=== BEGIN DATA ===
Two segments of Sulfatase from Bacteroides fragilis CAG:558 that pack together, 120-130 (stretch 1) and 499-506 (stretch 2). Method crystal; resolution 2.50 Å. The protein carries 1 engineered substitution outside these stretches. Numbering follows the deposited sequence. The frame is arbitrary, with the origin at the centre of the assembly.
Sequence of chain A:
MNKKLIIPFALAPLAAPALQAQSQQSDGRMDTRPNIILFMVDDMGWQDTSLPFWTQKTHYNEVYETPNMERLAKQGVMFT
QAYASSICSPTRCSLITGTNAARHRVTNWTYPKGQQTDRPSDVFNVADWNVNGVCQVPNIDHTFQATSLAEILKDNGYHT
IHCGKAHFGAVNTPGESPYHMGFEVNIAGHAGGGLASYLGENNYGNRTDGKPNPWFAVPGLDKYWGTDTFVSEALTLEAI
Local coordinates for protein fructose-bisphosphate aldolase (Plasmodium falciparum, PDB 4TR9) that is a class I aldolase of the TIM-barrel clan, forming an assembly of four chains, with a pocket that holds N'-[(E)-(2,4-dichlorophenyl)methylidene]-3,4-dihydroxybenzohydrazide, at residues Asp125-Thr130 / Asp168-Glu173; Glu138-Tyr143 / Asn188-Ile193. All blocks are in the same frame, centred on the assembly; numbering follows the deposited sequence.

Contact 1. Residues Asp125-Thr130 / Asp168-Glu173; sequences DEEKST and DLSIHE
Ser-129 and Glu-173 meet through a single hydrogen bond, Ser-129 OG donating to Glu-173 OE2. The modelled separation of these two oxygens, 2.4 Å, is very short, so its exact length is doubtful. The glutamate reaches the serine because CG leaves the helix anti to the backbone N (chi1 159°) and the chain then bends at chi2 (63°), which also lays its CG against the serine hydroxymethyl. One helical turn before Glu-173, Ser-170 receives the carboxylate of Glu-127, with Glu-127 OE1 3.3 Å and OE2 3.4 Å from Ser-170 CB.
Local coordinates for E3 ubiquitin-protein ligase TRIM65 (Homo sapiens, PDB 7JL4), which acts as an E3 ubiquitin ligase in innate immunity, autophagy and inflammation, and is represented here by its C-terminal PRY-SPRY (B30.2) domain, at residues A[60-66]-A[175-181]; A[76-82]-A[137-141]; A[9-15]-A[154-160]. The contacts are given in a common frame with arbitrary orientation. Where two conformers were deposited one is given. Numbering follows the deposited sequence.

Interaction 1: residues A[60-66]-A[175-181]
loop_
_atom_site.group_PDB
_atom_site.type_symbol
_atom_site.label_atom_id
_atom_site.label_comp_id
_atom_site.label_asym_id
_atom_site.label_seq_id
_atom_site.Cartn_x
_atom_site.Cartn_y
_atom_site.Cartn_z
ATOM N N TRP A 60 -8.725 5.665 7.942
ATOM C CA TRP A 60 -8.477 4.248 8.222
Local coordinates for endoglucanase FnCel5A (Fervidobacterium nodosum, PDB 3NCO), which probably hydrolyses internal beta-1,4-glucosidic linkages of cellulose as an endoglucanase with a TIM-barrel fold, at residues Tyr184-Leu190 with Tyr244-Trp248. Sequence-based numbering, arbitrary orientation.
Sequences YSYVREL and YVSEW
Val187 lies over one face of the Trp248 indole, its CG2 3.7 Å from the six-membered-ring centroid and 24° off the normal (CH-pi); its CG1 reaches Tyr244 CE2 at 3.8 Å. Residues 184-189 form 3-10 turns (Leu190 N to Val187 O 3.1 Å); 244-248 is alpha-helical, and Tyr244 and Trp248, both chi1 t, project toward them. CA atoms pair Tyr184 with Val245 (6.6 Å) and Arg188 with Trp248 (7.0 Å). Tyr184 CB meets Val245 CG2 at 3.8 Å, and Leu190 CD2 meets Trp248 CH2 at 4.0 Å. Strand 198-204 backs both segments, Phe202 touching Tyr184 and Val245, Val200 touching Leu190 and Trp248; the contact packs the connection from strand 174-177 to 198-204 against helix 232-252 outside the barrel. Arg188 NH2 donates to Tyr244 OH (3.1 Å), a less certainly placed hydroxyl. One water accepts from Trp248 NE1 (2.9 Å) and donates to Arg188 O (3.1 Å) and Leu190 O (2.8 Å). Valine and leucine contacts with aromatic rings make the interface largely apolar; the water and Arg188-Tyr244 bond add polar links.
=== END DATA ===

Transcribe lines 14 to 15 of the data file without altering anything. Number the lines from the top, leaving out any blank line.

_atom_site.label_atom_id
_atom_site.label_comp_id